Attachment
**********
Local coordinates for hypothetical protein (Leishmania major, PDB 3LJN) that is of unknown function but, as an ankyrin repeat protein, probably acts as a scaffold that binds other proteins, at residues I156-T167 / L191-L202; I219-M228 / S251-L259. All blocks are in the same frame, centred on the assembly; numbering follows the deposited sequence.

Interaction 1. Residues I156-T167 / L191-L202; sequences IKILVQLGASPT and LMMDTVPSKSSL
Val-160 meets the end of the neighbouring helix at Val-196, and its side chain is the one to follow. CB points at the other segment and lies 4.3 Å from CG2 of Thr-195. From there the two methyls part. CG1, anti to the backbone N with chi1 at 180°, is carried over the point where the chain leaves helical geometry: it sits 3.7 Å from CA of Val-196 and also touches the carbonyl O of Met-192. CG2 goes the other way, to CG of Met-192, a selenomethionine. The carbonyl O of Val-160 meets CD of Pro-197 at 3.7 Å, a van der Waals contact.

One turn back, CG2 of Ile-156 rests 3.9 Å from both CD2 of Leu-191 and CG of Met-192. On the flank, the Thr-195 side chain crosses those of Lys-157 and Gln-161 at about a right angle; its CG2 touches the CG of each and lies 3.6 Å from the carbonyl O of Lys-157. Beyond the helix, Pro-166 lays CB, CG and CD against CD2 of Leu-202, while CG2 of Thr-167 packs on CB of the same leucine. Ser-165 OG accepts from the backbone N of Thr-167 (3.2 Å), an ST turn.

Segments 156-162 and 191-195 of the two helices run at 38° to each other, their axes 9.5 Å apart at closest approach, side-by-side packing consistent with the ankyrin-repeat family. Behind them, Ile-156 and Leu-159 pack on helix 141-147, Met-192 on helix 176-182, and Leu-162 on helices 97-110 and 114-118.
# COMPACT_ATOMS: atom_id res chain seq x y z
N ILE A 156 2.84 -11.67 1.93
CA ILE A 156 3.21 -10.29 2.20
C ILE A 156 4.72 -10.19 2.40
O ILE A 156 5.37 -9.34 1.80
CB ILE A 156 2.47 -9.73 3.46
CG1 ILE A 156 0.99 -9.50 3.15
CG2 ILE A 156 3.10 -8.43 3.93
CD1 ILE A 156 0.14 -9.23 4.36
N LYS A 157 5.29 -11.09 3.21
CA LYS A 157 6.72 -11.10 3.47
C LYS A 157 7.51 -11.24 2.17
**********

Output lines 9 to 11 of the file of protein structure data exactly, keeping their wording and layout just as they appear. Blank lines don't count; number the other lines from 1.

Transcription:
C ILE A 156 4.72 -10.19 2.40
O ILE A 156 5.37 -9.34 1.80
CB ILE A 156 2.47 -9.73 3.46